The proposed research involves the development and field testing of a model weight control program for Cancer Prevention with low income African American women aged 20 to 64 in the Boston area. During year one, extensive formative evaluation will be conducted with members of the potential audience through a combination of qualitative techniques from cultural anthropology and social marketing. The formative procedure will enable the investigators to develop a culturally appropriate intervention program for low income African American women by determining the logistical and cultural barriers and facilitators to successful diet and physical activity changes they encounter in attempts to reach and maintain their desirable weight. Cable television will be the primary program delivery channel. The program will utilize the 'pay per view' feature of cable television to insure integrity of the experimental design and greatly enhance the generalizability and potential replicability of the approach. Principal design features include random assignment of participants to experimental condition, and testing of two major components: interactive verses passive television programming and enhanced vs non-enhanced social support in a two by two factional design. In the IATV condition, participants will interactively participate by telephone in the live cable television delivery of 12 weekly sessions followed by four monthly booster programs. The passive television groups will view the programs without being actively involved. Half of the interactive and passive groups will receive an enhanced 'out of classroom' component with increased social support including telephone problem solving based on motivational in viewing and delivered by trained African American lay health advocates recruited from low income Boston neighborhoods. The other half of the interactive and passing groups will not receive this enhanced social support component. The rest of the participants will be assigned to a 'waiting list' control groups. Process evaluation will include tracking of programs viewed by participants, number and topics of calls into programs, audio recording of the lay health advocates telephone sessions, and comparative costs of the four interventions. Outcome evaluation will include changes in diet and physical activity and weight and body circumference measurements at baseline and 3, 7.5 and 12 months later. The final product will be a model program readily adaptable by health care and public health organizations for their local populations.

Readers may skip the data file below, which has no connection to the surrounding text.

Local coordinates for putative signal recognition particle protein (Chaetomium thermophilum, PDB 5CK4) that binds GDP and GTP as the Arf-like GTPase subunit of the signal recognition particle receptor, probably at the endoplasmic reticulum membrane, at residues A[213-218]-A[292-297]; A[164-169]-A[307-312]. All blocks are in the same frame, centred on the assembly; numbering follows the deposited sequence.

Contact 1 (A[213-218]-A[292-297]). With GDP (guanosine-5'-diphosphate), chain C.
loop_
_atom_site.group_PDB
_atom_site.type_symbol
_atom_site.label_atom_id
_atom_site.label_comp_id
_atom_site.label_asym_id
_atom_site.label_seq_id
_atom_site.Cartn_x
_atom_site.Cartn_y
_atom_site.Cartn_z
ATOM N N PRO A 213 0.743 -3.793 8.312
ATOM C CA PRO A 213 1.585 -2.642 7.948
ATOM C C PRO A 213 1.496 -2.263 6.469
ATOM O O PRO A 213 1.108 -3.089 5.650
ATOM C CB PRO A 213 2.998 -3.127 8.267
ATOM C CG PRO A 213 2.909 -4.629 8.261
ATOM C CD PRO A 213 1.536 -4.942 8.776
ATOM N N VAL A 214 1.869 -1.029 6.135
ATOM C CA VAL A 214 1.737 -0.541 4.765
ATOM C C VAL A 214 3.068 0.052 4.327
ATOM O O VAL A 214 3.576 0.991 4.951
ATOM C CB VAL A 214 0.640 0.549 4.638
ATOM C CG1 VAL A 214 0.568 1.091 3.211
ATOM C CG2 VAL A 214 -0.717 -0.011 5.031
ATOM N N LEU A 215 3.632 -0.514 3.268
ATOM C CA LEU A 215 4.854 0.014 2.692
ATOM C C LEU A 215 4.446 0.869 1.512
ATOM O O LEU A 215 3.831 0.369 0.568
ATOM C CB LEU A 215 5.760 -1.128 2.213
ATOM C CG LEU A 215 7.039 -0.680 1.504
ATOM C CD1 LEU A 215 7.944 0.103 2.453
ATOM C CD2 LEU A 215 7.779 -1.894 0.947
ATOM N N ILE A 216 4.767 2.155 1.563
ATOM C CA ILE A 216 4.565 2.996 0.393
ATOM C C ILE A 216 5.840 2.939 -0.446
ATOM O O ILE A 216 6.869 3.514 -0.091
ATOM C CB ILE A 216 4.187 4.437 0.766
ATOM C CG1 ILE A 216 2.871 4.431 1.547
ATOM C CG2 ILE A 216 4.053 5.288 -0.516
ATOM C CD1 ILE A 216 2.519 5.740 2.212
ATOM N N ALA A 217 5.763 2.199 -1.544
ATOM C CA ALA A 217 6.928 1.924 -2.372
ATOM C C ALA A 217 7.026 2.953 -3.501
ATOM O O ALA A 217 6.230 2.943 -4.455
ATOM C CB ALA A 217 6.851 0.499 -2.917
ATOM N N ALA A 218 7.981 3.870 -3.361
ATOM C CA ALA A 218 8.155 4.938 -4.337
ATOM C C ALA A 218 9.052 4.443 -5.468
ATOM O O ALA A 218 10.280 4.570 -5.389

National Institute of Health (NIH)
National Cancer Institute (NCI)
Research Project (R01)
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Special Emphasis Panel (ZRG2 (01))
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Nebeling, Linda C
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Memorial Hospital of Rhode Island
United States
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Risica, Patricia Markham; Gans, Kim M; Kumanyika, Shiriki et al. (2013) SisterTalk: final results of a culturally tailored cable television delivered weight control program for Black women. Int J Behav Nutr Phys Act 10:141
Johnson, Portia; Risica, Patricia Markham; Gans, Kim M et al. (2012) Association of perceived racial discrimination with eating behaviors and obesity among participants of the SisterTalk study. J Natl Black Nurses Assoc 23:34-40
Gans, Kim M; Risica, Patricia Markham; Kirtania, Usree et al. (2009) Dietary behaviors and portion sizes of black women who enrolled in SisterTalk and variation by demographic characteristics. J Nutr Educ Behav 41:32-40
Anderson, Cheryl A M; Kumanyika, Shiriki K; Shults, Justine et al. (2007) Assessing change in dietary-fat behaviors in a weight-loss program for African Americans: a potential short method. J Am Diet Assoc 107:838-42
Gans, Kim M; Kumanyika, Shiriki K; Lovell, H Joan et al. (2003) The development of SisterTalk: a cable TV-delivered weight control program for black women. Prev Med 37:654-67